Horrorfest 2021 Presents: Malignant (2021, James Wan)


After doing big time Hollywood franchise movies, James Wan returned to give us another freaky horror movie. In this case I’m not sure if Malignant is a great bad movie, a good movie, or a complete mess. However I dug this movie a lot, and it managed to creep me out and even scare me at times, which is more than I can say for a lot of horror movies.

Madison (Annabelle Wallis) begins to have nightmarish visions of murders in Seattle. Her sister, Sydney (Maddie Hasson) decides to investigate, and what she uncovers is both shocking and disturbing. James Wan creates a horror movie that is equal parts giallo, supernatural thriller, and body horror movie in one crazy, glorious package.

This movie should be viewed for the cop station scene alone, and also because it’s a giant homage to the films that clearly inspired James Wan. Plus George Young is actually really good as the one cop who mostly believes Madison, and the final act is utterly insane. Some may not enjoy this movie, yet I feel many such as myself will champion it years from now.

Horrorfest 2013 Presents: The Prophecy 3: The Ascent (2000, Patrick Lussier)


While the first film was really good and the second one a disappointment the third movie is somewhere in-between. Its an enjoyable film sure, and I liked it more than the second one, yet it has its limitations. Christopher Walken returned as Gabriel, who is now human and in search of redemption. In fact the film’s title is directed at him and not the main character, Danyael, who is the son of Valerie from the second movie, although its also concerning Danyael’s destiny. For Danyael must battle Zophael and Pyriel, who are bent on destroying humanity. One of the things I liked about this movie is how it brings the overlying arc full circle, only this time Gabriel is on the side of humanity since he was forced to live among them.

This aspect makes the film more interesting, and of course there are angel fights and the fate of mankind hangs in the balance as usual. Maggie is Danyael’s girlfriend and becomes forced by Zophael to go after Danyael. There is multiple jokes about driving once again, which is a staple of the series, and I liked that all three films have the same corner: poor Joseph at this point seems wary of angels, and is ready for his problems to end. I also liked that Gabriel ends up at the same dinner that he stopped at during the first film, and the final battle is outlandish, having been proceeded by freaky nightmares that Danyael has throughout the film.

Oh and this movie has some thoughts on God and religion, although they are very Hollywood in nature and therefore only scratch the surface of religious discussion. I liked how this one ended, and overall I have enjoyed the three films. There is a forth film yet due to Christopher Walken not being involved I don’t really consider it part of the series. I might still watch it but I’ll have low expectations. Sometimes trilogies work best.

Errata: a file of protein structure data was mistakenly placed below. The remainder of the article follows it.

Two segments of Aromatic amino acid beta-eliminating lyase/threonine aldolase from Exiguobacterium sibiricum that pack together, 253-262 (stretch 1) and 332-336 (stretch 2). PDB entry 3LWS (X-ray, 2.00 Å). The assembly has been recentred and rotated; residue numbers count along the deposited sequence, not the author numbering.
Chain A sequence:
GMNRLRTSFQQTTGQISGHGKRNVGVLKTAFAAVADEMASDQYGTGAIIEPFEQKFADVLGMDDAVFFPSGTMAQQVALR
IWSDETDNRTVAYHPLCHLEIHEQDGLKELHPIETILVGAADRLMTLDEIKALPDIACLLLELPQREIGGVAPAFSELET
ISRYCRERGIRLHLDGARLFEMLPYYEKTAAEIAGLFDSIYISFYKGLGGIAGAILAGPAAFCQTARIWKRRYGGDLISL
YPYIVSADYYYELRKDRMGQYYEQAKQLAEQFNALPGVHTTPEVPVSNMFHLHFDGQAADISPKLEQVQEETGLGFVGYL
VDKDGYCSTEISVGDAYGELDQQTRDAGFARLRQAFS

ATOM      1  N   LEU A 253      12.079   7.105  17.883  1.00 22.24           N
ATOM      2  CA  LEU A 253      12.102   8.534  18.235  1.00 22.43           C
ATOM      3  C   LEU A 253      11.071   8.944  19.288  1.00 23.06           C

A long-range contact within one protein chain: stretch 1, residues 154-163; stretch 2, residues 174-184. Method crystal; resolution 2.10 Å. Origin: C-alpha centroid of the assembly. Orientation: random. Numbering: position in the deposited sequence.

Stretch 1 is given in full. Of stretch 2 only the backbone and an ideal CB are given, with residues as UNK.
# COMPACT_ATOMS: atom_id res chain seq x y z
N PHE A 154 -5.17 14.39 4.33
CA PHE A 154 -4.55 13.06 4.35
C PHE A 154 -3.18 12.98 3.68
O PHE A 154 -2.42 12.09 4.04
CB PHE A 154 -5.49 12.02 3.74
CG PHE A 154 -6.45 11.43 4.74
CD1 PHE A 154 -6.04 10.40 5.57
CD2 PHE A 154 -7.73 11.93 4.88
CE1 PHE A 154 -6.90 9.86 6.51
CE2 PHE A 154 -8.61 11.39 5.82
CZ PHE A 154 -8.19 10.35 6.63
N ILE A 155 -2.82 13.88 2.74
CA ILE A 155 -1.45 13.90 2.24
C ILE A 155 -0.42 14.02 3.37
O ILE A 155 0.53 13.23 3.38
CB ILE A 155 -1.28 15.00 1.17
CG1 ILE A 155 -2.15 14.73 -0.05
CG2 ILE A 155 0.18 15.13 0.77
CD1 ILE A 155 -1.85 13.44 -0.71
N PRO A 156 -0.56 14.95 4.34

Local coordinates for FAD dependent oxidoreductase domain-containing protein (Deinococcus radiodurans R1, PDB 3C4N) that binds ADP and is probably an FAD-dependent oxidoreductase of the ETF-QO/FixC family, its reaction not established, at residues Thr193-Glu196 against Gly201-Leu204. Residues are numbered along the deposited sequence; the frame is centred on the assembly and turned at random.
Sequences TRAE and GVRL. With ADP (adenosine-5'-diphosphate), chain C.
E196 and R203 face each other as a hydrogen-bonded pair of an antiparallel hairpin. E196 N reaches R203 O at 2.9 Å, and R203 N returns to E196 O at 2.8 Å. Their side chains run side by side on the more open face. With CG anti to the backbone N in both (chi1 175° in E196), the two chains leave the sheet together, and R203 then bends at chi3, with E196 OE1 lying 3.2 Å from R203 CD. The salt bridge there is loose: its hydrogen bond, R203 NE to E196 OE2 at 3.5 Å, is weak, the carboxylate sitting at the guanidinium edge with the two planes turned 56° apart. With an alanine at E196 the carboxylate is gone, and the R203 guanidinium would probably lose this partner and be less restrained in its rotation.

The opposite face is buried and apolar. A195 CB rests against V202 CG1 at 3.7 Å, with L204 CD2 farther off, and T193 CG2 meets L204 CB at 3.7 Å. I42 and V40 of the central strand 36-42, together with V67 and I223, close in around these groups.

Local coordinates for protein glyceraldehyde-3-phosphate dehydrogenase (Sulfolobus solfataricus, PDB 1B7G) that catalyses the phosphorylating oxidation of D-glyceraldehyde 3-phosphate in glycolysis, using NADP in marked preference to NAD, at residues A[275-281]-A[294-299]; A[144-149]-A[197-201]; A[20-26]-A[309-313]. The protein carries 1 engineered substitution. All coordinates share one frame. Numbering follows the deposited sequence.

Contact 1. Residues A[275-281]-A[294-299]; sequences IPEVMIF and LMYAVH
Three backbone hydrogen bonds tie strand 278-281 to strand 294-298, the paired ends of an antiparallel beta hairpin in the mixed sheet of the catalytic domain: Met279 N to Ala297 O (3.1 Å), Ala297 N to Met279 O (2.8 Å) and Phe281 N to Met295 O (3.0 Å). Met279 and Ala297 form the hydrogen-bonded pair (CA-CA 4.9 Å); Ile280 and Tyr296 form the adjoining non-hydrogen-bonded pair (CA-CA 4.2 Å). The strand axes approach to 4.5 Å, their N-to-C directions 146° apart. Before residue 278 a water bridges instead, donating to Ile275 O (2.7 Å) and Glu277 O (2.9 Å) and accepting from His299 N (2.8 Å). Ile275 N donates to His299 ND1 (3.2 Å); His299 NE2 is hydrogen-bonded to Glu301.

Horrorfest 2013 Presents: The Prophecy (1995, Gregory Widen)


If you bothered to read the Horrorfest list heh then you know that this was not feature on there. I decided to quit viewing the lackluster Beneath The Darkness because its neither scary nor thrilling, and check out a 1995 horror/fantasy film on Netflix Instant Viewing titled The Prophecy. Despite being somewhat dated and having that standard 90s horror look, I was actually engaged throughout and found the movie rather interesting. After all the plot is about a war in heaven waged by angels, with the archangel Gabriel coming to earth to claim a dark soul and tip the war in his favor. Yet the humans and a lonely, wary angel named Simon have other plans. I was reminded of an equally solid and entertaining 90s horror flick, the Clive Baker directed Lord of Illusions, which came out the same year and operated in the same horror/fantasy vein as The Prophecy did.

Simon, played with a tragic wariness by Eric Stoltz (whatever happened to him? I liked him as an actor) appears on Earth, telling a failed priest turned cop named Thomas (Elias Koteas, in another likable and well acted performance of his among many others) about upcoming events. A vague warning, but one that Thomas heeds, as he is forced to investigate after the death of another angel. What this leads him to is Gabriel, played with a wondrous mix of hammy overacting and menace by the legendary Christopher Walken. Walken completely takes over this movie by not only being creepy, but also spewing hilarious one liners and clearly enjoying playing the main villain of the film. One of my favorite moments is when Gabriel is just sitting at a school, hanging out with children while looking for Mary, who has been forced by Simon to keep the soul within her. Its just a random funny moment, with Gabriel’s hidden sense of evil contrasted against the innocence of the young students.

What I also like about this movie is the mythology: the idea of angels waging war against each other sounds cool (although there was only one war in the Bible, and it was when Lucifer was driven out). Virgina Madsen by the way is rather gorgous as Katherine, the school teacher caught up in all of this, and the scene between her and a leering, sinister and really freaky sounding Lucifer, played by a young Viggo Mortensen, is a great moment in the film. For some reason I find it weird that three Pulp Fiction actors were together in this (Walken, Stoltz, and Amanda Plummer) although I don’t think it really means anything. The Prophecy has its share of flaws, sure, but overall I liked it a lot, and I thought it was a good, fast moving horror movie with some decent thoughts on religion and faith. However I still cannot believe they made four or five sequels, especially with how the movie ended. Some wonders never cease.

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